Syria's attempt at deception...
Here's an interesting article from the Washington Post about the deception used by Syria to hide its nuclear facility...
Syria went to extraordinary lengths to conceal its undeclared construction of a plutonium-producing nuclear reactor from spies in the sky and on the ground in recent years, according to a draft report by independent nuclear experts briefed by Bush administration officials.
The effectiveness of the camouflage effort raises new doubts about the prospects for certain detection of future clandestine nuclear weapons-related activities, the Institute for Science and International Security concluded in its report on the Syrian facility. "This case serves as a sobering reminder of the difficulty of identifying secret nuclear activities," the report said.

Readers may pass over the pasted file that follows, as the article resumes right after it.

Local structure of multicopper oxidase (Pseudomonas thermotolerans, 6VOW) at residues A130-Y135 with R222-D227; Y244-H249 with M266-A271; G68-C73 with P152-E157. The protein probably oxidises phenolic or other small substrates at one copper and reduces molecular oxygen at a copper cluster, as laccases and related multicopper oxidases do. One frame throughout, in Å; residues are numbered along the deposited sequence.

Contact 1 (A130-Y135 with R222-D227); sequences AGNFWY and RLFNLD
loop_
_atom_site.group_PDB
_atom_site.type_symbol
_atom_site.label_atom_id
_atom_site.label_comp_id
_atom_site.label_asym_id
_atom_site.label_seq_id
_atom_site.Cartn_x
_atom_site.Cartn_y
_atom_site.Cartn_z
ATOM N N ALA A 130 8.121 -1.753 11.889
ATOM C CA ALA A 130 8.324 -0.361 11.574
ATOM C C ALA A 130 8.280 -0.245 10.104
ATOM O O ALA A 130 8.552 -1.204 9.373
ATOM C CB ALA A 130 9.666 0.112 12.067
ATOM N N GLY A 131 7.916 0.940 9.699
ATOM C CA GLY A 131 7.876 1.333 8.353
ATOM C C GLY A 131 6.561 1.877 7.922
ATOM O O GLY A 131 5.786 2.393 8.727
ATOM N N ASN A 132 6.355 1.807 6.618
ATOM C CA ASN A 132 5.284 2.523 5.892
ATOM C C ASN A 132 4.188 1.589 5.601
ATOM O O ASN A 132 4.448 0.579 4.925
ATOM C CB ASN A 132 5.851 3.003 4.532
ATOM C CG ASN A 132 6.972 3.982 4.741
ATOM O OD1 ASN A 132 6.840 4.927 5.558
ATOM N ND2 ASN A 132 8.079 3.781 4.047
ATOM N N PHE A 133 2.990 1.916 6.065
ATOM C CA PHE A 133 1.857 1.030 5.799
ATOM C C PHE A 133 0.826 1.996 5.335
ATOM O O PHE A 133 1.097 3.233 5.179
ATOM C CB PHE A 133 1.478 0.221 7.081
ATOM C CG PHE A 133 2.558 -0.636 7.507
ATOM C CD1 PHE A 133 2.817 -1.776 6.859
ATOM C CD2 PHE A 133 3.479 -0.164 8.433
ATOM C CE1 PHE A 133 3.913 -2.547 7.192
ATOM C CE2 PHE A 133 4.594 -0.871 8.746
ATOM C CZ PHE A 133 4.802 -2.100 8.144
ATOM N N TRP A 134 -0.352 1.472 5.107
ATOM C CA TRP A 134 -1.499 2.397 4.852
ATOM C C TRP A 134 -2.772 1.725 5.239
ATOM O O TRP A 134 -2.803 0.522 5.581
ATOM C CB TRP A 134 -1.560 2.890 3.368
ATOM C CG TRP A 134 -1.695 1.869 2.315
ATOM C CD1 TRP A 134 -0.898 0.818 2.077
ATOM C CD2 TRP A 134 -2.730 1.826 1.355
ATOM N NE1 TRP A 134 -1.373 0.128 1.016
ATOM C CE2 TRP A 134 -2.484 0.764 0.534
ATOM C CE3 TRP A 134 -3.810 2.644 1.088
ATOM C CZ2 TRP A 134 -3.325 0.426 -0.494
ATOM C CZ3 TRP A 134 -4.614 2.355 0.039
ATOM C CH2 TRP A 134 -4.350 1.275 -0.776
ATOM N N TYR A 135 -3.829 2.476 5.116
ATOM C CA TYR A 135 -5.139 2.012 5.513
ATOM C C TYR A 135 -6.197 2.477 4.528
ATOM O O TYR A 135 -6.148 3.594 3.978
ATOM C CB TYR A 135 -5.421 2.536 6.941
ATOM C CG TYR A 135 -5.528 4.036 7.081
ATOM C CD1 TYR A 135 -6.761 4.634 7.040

U.S. intelligence officials last month released images of the Syrian facility before it was bombed by Israel last September and bulldozed by the Syrian government once the raid became public. U.S. and Israeli officials have said the facility was a nearly completed nuclear reactor built with North Korean help and fitted with a false roof and walls that altered its shape when viewed from above.
According to the ISIS report to be released this week, the fake roof was just the start. Syrian engineers went to "astonishing lengths" to hide cooling and ventilation systems, power lines and other features that normally are telltale signs of a nuclear reactor, authors David Albright and Paul Brannan wrote.
For example, the main building appears small and shallow from the air, but it was evidently built over large underground chambers -- tens of meters in depth -- that were large enough to house the nuclear reactor, as well as a reserve water-storage tank and pools for spent fuel rods, the report said.
An extensive network of electrical lines appears to have been buried in trenches. Traditional water-cooling towers were replaced with an elaborate underground system that discharged into the Euphrates River. And, instead of using smokestack-like ventilation towers prominent at many reactor sites, the ventilation system appears to have been built along the walls of the building, with louver openings not visible from the air, the authors contended.